Pre-mRNA splicing takes place in a large RNA-protein complex known as spliceosome, composed of five small nuclear ribonucleoprote in particles (U1,U2,U4/U6,U5 snRNPs) and a large number of non-snRNP proteins, including serine/arginine-rich (SR) proteins [18–20]. The interactions between SR proteins and snRNPs are important for splicing. In mammals, it is accepted that SC35 and SF2/ASF interact with both U1-70K and U2AF35, the subunits of U1 and U2 snRNPs respectively, thereby playing a role in the selection of 5' and 3' splice sites . In Arabidopsis, SRZ21, SRZ22 and SCL33 were also found to interact with U1-70K [22,23]. SR proteins contain one or two RNA recognition motifs (RRM) at the N-terminal domains and serine/arginine-rich (RS) domain at the C-terminal [8,24–30]. The two different domains have disparate functions, with the RRM domain interacting with pre-mRNAs and the RS domain regulating the protein-protein interactions [24,29,31,32]. The RS domain can influence protein subcellular localization by modulating its phosphorylation . The SR proteins are dynamic , and they assemble in nuclear speckles at the subcellular level [34–38]. SR proteins participate in many processes, including mRNA export [39,40], maintenance of genome stability [41,42], microRNA processing  and transcription . There are seven SR proteins in humans (SF2/ASF, SC35, SRp20, SRp75, SRp40, SRp55 and 9G8) [27,45]. In vivo, transcription and RNA processing are coupled [46–49], and SC35 was found to participate in transcription in animals, and influences transcriptional elongation by regulating the functions of RNA polymeraseII (RNAPII) [44,50,51]. Deletion of the ASF/SF2 or SRp20 resulted in cell and embryo lethality [41,52,53]. Mutation of ASF/SF2 may lead to cancer [54,55], and disruption of SC35 leads to a heart disease . Plants have a much higher number of SR proteins with 18 in Arabidopsis and 24 in rice [15,57]. In Arabidopsis, the total SR proteins are divided into six subfamilies: SR (ASF/SF2-like, SR34, SR34a, SR34b, and SR30), RSZ (9G8-like, RSZ21, RSZ22, and RSZ22a), SC (ortholog of SC35), SCL (SC35-like, SCL28, SCL30, SCL30a, and SCL33), RS (RSp31, RSp31a, RSp40, and RSp41), and RS2Z (RS2Z32, and RS2Z33). Among these six subfamilies, the latter three are specific to plants . SR proteins play important roles in plant development. Overexpression of atSRp30 affects the splicing and growth of plants, resulting in late flowering, reduced apical dominance, and larger flowers and rosette leaves. Overexpression of atRS2Z33 leads to an increased number of embryos, thicker hypocotyl and cotyledons, altered shapes of root hairs and trichromes, and elevated cell size [58,59]. SR45, which contains one RRM in the middle and two RS domains with each in the N-terminal and C-terminal respectively, is therefore not a classical SR protein. Sr45-1, a transfer DNA (T-DNA) insertion mutant, exhibits abnormal phenotypes, including late flowering time, narrow leaves, reduced root growth and an altered number of petals and stamens . Recently, SR45 was found to be involved in RNA-direct DNA methylation (RdDM), however, the detailed mechanism is not clear . Compared with the studies on SR proteins in vertebrates, the functions of SR proteins in plants remain poorly understood.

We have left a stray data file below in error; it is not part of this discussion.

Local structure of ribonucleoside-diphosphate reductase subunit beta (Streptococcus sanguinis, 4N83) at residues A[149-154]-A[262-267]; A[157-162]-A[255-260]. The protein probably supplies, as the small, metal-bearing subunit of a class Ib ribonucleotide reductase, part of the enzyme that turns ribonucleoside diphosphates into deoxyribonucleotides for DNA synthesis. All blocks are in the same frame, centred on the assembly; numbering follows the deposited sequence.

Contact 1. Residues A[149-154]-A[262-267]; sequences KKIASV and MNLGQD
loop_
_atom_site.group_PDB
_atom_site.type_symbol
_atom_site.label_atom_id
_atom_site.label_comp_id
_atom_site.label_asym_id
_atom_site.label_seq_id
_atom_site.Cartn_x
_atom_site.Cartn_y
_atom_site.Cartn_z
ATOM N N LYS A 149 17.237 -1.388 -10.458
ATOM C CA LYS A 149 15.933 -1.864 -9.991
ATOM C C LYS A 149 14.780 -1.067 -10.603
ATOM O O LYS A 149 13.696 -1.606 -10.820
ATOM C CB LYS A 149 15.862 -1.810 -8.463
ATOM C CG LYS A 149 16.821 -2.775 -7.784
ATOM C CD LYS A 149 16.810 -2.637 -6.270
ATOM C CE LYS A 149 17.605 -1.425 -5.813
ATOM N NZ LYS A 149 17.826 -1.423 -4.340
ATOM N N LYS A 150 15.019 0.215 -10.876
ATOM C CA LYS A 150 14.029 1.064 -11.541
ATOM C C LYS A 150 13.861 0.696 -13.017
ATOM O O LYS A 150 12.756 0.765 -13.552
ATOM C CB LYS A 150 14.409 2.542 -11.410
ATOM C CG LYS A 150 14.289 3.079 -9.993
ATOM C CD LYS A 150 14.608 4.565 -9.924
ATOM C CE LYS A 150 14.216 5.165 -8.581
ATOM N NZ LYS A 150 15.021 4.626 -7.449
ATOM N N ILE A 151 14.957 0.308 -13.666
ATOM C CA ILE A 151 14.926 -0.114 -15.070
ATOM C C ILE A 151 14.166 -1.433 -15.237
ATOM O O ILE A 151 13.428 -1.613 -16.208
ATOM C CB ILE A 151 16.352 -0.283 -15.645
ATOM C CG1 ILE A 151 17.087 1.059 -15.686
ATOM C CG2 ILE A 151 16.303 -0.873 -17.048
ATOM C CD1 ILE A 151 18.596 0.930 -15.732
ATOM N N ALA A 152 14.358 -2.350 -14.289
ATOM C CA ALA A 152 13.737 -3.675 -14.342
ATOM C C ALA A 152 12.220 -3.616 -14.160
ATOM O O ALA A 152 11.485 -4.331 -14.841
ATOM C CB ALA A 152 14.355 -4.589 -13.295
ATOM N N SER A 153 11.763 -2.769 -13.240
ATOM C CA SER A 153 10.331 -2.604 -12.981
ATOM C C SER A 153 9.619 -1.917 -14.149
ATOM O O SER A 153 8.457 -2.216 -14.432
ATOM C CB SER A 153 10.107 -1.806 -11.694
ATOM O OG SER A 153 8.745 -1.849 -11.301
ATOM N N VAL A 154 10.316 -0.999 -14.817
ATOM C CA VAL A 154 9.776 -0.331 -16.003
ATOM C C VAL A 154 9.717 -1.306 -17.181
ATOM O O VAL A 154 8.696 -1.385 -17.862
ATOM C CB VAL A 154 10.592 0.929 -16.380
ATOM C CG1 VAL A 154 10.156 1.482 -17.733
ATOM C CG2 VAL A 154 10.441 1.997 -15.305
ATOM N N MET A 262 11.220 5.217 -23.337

Here we analyzed the functions of six subfamilies of Arabidopsis SR proteins using a genetic approach. We addressed the molecular basis for the functions of SC35 and SC35-like proteins. Arabidopsis SC35 is an ortholog of human SC35 splicing regulator, containing a RRM domain and a RS domain in its N- and C-terminal, respectively . The four SCL proteins in Arabidopsis all contain a RRM domain and a RS domain in the N- and C-terminal, respectively. In addition, SCL proteins contain an N-terminal domain rich in arginine, proline, serine, glycine and tyrosine [15,62]. We identified polytropic defects of the sc35-scl mutant (scl28 scl30 scl30a scl33 sc35) in plant development, including delayed flowering time, serrated leaves, shorter root length and abnormal silique phyllotaxy. In the sc35-scl mutant, 213 genes were found to show significant changes in AS, including all the common AS patterns. In addition, the expression levels of 1249 genes were altered in the sc35-scl mutant. Therefore, our findings demonstrated that SC35 and SCL proteins regulate plant development in a redundant manner by modulating splicing and transcription of a subset of genes.
SC35 and SCL proteins are required for plant development
To study the function of SR proteins, we identified single null mutants of 17 SR protein genes: scl28, scl30, scl30a, scl33, sc35, sr30, sr34, sr34a, sr34b, rs31, rs31a, rs40, rs41, rsz21, rsz22, rs2z32, and rs2z33. Under a long-day condition, we observed no obvious morphological alterations of these single null mutants. To study the functional relationships between these SR proteins, we generated multiple mutants of different families of SR proteins according to their phylogenetics and structures by crossing the related single T-DNA insertion mutant in addition to clustered regularly interspaced short palindromic repeats/ CRISPR associated proteins 9 (CRISPR/Cas9)-mediated mutagenesis . We first generated sr (sr34 sr34a sr34b sr30) and rs quadruple mutant (rs31 rs31a rs40 rs41). Given that RSZ and RS2Z subfamilies containing one or two Zn knuckles in the middle of the RS and RRM domains are evolutionarily related , and that SCL proteins have a similar structure to that of SC35 [15,62] (S1 Fig), we generated the rsz-rs2z quintuple mutant (rsz21 rsz22 rsz22a rs2z32 rs2z33) and the sc35-scl quintuple mutant (S2 Fig) to analyze the functions of these subfamilies. Apart from the sc35-scl quintuple mutant (scl28 scl30 scl30a scl33 sc35), we observed no visible phenotypes of the sr quadruple mutant, rs quadruple mutant, and rsz-rs2z quintuple mutant (S3 Fig).